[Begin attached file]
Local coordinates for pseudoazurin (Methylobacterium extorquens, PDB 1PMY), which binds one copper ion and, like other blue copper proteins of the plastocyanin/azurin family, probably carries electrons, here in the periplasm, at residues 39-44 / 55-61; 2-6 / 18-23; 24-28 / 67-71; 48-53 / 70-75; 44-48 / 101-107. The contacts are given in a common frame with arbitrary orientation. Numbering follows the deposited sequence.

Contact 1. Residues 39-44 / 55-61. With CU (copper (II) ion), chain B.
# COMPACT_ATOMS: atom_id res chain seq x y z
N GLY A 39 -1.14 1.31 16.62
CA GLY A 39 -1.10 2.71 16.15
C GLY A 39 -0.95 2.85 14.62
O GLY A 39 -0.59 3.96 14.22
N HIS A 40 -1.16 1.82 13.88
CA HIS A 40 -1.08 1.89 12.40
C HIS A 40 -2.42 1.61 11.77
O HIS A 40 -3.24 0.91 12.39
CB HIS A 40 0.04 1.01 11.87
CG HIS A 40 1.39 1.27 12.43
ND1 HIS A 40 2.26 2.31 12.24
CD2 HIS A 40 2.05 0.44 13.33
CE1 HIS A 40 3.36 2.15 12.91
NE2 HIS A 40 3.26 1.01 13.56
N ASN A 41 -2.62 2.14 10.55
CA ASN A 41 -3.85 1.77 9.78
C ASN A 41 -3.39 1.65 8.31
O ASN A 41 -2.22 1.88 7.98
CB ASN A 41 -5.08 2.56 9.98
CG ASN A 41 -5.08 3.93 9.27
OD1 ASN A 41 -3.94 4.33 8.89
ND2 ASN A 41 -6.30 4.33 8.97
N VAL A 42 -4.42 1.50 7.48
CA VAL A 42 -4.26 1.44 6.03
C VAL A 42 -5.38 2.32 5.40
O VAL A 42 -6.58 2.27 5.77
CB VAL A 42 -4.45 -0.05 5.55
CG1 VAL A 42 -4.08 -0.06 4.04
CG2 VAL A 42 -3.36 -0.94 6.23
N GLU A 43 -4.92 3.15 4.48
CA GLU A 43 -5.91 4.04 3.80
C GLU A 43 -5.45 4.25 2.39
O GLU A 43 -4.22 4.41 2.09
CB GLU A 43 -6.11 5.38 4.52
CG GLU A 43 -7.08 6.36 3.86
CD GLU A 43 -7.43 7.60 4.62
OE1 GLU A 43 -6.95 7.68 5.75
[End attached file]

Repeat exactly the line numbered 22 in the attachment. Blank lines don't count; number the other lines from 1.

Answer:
CB ASN A 41 -5.08 2.56 9.98